In answer to your very kind Letter letting me know that you had, after many
attempts, at last got a true tea plant, which you wish’d to dispose of to some of our
Nobility, I wrote you that I had mention’d it to some of our Magnates, and they desir’d
to know what would be agreeable to you in return, as it was impossible for me to put a
proper value on it. I have waited long, expecting an answer to my last letter, which I
wrote in May last; but, hearing from your Disciple, and my very good friend, M[iste]r
Adam Kuhn, that you had expressd a desire to hear from me, and that you wonder’d at
my Silence, I now assure you that I do, and always did, esteem in the greatest honour
of my life to be a Correspondent of Professor Linnaeus, always considering you as the
great Ornament to science, especially Natural History, which I so much esteem.
M[iste]r Kuhn has fully explain’d the affair between Solander and you, which I was
totally ignorant of[a][a] : MS 1 of [added above the
line] before, and for which I am extremely sorry. I wish to see you in the same friendship as before. What friends I made him, were intirely owing to your warm recommendation. I have lately introduced him to our Lord Chancellor who is in[b][b] : MS 1 in [added above the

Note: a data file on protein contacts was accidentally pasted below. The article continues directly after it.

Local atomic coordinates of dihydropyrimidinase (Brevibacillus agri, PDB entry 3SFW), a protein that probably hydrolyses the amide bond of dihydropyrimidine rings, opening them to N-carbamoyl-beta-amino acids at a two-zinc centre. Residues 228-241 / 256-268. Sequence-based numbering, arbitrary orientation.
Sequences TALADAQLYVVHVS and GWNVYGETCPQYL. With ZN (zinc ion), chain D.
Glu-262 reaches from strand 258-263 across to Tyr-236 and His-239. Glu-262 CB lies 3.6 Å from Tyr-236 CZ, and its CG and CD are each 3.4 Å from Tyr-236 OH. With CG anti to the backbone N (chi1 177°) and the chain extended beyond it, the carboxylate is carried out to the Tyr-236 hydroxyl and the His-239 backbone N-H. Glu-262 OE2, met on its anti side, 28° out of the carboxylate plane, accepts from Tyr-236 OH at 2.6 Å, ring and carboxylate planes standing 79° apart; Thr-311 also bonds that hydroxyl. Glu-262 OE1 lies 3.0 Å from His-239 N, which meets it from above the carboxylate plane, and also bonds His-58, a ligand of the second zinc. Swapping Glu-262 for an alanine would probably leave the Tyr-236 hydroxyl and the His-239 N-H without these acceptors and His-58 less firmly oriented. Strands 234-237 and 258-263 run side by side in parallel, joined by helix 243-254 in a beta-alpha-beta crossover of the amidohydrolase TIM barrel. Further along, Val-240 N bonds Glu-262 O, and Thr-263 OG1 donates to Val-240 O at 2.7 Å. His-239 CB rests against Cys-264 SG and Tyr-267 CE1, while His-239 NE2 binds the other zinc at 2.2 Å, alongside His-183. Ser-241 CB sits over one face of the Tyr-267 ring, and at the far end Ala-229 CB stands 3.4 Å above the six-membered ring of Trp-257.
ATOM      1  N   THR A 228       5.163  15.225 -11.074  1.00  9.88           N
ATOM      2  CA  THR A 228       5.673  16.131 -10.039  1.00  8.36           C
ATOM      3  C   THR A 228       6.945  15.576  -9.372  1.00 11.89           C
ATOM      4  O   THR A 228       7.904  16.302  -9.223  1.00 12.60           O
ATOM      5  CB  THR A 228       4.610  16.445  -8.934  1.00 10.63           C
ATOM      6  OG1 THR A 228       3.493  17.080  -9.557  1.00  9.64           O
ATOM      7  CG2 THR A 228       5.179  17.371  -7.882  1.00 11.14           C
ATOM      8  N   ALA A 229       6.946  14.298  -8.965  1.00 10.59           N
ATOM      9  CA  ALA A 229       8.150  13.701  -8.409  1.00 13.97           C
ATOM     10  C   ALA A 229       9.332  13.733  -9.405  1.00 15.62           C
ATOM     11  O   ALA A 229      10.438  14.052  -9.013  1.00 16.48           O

line] rank the first man in dignity, except the Archbishop to the Royal Family, but if I thought he had acted dishonourably by you, I should never esteem him more. I sent a dissertation to you, and one to your Son, upon the Pennatula, to the care of M[iste]r Kuhn, who promised me it should go by the first Ship. In that I have observd, that there does not appear any perforation in the base, which not only from my own Observation, but that of Bohadsch, I am thoroughly convinced of. Your Letter to our Friend Peter Collinson I have heard the contents of. I rejoice to find poor Forskall discovered it, and I observe likewise that you think the Rheum compactum is the true officinal Rhubarb. I wish for a few seeds by the post. I am now (thank God) in a place as King’s Agent to West Florida, that entitles me to the Correspondence of many Gentlemen that are gone to reside there, and are curious in Natural History. I expect to hear every day from them; and you may depend on it, no man of the Royal Society of London shall sooner be acquainted with what I receive than you. I shall go to the Sea side to search for Marine Insects next Summer. I attended last Summer in pursuit of the animals in Sponges, but believe me there are none; but the whole is an Animal, and the water passes in a stream through the holes, too and fro,[c][c] : MS 1 to and fro [added above
the line] in each papilla; and whatever has been wrote by Peysonell & others, is not true. Adieu, my Dear Friend.